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Loveandmercy Loveandmercy is offline
 
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Cool Water Bottle VSCO trend
Old 01-26-2020, 04:43 AM
 
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HI All
My students are very in love with their colorful waterbottles. I hear it is part of VSCO girls trend. Problem is, they sit and chug a lug water constantly and have to use the rest room all the time. Any ideas on how to better manage this? I am all for staying hydrated but I have kids constantly drinking and going to restroom. Also they put them on their desks and they are BIG water bottles that take up lots of room. They are a status symbol and I feel concerned that some kids can't afford this huge tank-like bottles. (Can you tell I am a little bit annoyed!) I feel like it is promoting, for some girls, a "better than" attitude in my classroom. Any suggestions would be very appreciated. Thank you!


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Old 01-26-2020, 05:17 AM
 
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Can you have the students keep the water bottles on a designated table and when they are done with an assignment they can get their water bottle?
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Old 01-26-2020, 05:37 AM
 
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Yes! Sounds good! Thank you!
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Old 01-26-2020, 06:08 AM
 
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Last year water bottles were prohibited at our school after a student brought in alcohol. They're allowed this year, but we haven't a problem with kids drinking a lot. They're more for looks, at least at our school.

I would be worried about theft putting them all at one table. Some of those bottles are expensive. (I'm not saying that it's right to have the bottles, but I think they'd rightly be mad if they got stolen. I think the more expensive hydroflasks are 50 to 100 dollars.)

For bathroom passes, we have a Google form that students sign and use a silent signal to show us they have to go. They are not allowed to go during direct instruction, and we often say "in a few minutes" to make sure they are not coordinating with friends to meet up in the bathroom. We check our spreadsheet to see if some kids are going way too often.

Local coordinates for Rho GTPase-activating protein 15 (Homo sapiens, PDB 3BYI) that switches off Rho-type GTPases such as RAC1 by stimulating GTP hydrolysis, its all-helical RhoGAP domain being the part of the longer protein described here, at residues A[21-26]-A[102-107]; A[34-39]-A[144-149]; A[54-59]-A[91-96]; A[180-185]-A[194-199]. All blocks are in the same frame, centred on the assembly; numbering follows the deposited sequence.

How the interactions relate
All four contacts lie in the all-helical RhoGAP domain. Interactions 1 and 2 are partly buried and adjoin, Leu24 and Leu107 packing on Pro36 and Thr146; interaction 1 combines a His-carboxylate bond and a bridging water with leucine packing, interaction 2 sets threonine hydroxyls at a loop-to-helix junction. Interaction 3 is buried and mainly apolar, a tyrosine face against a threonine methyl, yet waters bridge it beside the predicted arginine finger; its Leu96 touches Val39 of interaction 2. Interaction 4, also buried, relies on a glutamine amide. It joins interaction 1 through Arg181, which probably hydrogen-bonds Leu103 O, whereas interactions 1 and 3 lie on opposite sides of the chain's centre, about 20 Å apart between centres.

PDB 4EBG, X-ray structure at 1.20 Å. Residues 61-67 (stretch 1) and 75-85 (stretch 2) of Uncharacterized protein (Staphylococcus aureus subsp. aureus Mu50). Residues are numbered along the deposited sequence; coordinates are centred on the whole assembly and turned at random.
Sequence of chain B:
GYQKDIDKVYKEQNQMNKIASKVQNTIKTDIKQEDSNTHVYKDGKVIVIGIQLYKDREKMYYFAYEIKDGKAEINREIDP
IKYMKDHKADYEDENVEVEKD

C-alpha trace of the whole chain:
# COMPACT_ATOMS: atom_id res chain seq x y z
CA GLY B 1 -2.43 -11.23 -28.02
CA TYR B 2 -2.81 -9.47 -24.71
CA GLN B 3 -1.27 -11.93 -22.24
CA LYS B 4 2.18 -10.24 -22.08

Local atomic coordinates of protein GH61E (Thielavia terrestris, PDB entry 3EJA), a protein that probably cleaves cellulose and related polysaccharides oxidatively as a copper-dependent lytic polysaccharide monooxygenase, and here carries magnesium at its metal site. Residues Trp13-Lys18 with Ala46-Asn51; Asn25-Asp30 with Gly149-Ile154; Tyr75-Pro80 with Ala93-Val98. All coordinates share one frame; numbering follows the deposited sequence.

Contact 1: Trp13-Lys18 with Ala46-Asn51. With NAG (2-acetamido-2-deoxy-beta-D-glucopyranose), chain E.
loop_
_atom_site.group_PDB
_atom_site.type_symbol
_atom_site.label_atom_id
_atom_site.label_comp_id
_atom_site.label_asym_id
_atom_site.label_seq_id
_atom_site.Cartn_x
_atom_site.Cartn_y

There's a definite VSCO trend with scrunchies and water bottles. In fact, my colleagues and I dressed up as VSCO girls on Halloween to somewhat poke fun at it. We marginally succeeded in making it uncool.
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At Your Own Risk
Old 01-26-2020, 06:21 AM
 
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Water bottles are an ďat your own riskĒ item. You donít have to bring it, you donít have to have it, and it is your property, so you are the one responsible for it. Just like a cell phone. It is a choice to bring it to school, not a necessity.

We have a pocket chart for holding cell phones. We have a basket for water bottles. We have never had a real issue with either practice.

I agree. The repetitive sipping is more to do with showing off than actually being thirsty.


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Shoe organizer
Old 01-26-2020, 06:21 AM
 
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We only allow water bottles when the weather is very hot in September, May and June. I use a hanging shoe organizer. I put their name on a pocket and they place them in their pocket after announcements. I have a water break after every period. It saved my sanity of spilled water, dropping water bottles, and constant drinking. If the bottle gets empty they refill it at the water fountain.
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one-to-one tech
Old 01-26-2020, 06:33 AM
 
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Our students have iPads, therefore, the rule is no water bottles on the desk. They must be on the floor. The only problem I can see with that is if you don't have carpet, they would make a lot of noise as they kicked or knocked over their precious status symbols.